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Egyptian Secretary General of Muslim brotherhood Mahmoud Hussein, center, reads a statement in front of a banner that reads in Arabic "A press conference for the Muslim brotherhood about the decisions of the general Shura council" during a press conference in the Muslim brotherhood headquarters in Cairo, Egypt, April 30, 2011. The once outlawed Muslim Brotherhood says it will contest half of the seats in Egypt's parliamentary elections in September, revealing plans to become a major force in the country's post-revolution politics. (Khalil Hamra/AP/Khalil Hamra/AP)
Egyptian Secretary General of Muslim brotherhood Mahmoud Hussein, center, reads a statement in front of a banner that reads in Arabic "A press conference for the Muslim brotherhood about the decisions of the general Shura council" during a press conference in the Muslim brotherhood headquarters in Cairo, Egypt, April 30, 2011. The once outlawed Muslim Brotherhood says it will contest half of the seats in Egypt's parliamentary elections in September, revealing plans to become a major force in the country's post-revolution politics. (Khalil Hamra/AP/Khalil Hamra/AP)

Egypt's Muslim Brotherhood eyes big political role Add to ...

The once outlawed Muslim Brotherhood said Saturday its new political party will contest half of the seats in Egypt's parliamentary elections in September, revealing plans to become a major force in the country's post-revolution politics.

Egypt's largest Islamic group and the best organized opposition movement during ousted President Hosni Mubarak's three decades of autocratic rule sought to ease concerns that it is intent on bringing about an Islamist-dominated parliament.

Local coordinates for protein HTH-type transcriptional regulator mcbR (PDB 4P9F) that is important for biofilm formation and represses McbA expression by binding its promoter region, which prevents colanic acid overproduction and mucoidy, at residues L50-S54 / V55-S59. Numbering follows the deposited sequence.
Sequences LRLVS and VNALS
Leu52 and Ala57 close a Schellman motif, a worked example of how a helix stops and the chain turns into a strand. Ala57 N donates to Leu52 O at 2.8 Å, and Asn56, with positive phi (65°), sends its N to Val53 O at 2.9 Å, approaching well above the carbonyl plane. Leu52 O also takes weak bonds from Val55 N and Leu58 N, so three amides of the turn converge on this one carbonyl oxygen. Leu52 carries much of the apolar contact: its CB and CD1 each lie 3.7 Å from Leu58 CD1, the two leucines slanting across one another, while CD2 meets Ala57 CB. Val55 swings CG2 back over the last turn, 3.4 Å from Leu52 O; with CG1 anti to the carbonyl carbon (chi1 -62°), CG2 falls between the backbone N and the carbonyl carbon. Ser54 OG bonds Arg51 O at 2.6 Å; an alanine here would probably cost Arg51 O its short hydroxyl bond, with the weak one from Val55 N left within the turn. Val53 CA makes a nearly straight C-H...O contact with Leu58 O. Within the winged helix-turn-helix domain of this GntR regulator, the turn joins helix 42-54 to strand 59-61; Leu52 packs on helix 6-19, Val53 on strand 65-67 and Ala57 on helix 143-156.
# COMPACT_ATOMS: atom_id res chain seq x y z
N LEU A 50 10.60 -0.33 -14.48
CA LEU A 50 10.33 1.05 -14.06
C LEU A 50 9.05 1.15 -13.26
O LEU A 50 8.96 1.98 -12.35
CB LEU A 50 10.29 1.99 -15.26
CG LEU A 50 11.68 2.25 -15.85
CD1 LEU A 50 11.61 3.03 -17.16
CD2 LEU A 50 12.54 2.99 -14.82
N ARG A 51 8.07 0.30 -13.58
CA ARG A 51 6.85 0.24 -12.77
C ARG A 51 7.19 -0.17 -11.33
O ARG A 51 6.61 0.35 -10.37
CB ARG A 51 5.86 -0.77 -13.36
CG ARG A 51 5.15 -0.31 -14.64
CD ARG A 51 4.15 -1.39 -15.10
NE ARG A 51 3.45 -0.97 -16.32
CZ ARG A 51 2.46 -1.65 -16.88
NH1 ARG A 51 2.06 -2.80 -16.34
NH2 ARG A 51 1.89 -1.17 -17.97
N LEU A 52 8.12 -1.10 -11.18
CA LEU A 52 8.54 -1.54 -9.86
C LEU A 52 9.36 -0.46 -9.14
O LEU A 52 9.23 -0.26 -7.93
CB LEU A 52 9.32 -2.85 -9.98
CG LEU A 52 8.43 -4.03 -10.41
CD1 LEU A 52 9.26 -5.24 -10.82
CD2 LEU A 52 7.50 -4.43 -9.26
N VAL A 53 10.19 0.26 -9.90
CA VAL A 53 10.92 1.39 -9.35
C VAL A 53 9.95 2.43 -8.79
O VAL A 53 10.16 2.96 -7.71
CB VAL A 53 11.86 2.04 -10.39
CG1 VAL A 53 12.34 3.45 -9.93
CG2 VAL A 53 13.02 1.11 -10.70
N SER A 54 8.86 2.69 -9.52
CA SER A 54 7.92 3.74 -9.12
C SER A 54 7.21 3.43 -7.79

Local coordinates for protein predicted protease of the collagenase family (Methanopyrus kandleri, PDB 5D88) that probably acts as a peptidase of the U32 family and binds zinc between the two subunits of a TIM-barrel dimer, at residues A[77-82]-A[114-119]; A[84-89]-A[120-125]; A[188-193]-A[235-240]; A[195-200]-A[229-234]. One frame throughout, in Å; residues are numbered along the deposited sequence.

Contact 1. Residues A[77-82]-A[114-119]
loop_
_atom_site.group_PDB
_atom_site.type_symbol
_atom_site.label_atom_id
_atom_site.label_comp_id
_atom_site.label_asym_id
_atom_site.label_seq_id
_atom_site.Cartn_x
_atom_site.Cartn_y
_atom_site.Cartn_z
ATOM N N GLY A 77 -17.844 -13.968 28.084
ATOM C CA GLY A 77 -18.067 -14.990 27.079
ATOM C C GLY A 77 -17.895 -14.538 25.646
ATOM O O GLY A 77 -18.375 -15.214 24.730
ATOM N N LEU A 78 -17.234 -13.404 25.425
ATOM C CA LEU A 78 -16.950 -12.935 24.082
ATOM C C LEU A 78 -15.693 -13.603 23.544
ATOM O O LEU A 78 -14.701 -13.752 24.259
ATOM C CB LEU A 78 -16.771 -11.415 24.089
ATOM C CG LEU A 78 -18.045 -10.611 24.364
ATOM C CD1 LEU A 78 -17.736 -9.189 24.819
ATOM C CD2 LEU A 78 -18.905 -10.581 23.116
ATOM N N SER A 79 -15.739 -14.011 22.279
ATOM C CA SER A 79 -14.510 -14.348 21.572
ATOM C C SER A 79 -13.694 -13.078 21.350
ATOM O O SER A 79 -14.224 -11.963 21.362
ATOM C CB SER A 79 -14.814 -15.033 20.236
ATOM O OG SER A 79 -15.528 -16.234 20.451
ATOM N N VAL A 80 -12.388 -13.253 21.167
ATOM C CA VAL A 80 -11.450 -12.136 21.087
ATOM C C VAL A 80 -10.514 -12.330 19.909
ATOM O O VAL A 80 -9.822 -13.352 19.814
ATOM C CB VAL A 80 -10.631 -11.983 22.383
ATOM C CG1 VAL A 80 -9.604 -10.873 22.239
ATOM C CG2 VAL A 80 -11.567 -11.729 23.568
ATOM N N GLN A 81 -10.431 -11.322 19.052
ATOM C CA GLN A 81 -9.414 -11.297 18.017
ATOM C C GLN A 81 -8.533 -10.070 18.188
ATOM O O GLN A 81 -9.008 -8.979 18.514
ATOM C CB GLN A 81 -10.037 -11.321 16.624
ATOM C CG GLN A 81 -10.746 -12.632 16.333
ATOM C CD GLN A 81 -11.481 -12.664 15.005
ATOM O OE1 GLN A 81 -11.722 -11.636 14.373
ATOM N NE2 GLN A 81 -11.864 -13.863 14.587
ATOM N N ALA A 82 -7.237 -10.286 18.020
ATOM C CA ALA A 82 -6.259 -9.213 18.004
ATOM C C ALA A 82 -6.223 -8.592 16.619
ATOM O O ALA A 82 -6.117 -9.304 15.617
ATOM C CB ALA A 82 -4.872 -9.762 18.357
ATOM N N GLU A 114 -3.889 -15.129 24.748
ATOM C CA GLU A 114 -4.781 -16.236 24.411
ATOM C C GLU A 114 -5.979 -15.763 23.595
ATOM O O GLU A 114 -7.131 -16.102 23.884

"This is not a religious party, not a theocratic party," its newly named leader, Mahmoud Mosri, told reporters Saturday. He described the platform of his Freedom and Justice party as civil but with an Islamic background that adheres to the constitution.

The popular uprising that toppled Mr. Mubarak on Feb. 11 was driven by broad swaths of Egyptian society, and secular-minded youth activists, in particular, watched with concern as Brotherhood supporters joined the revolution once it was clear it had momentum.

They fear it will forge alliances with other Islamic groups, like ultraconservative Salafists, to dominate parliament and impose Islamic Sharia law in all aspects of life, limiting freedom of expression and dubbing their opponents infidels.

The new party will test to what extent the Brotherhood is willing to moderate its rigid religious discourse to try to win broader political support.

It is well positioned to win big in September's elections. Having survived years of attempts by Mr. Mubarak's regime to suppress it, the Brotherhood is the best organized political force in the country now that the ex-president's ruling party has been disbanded.

The activists behind the uprising have yet to catch up and fear they will not be ready by September to rally large numbers of voters.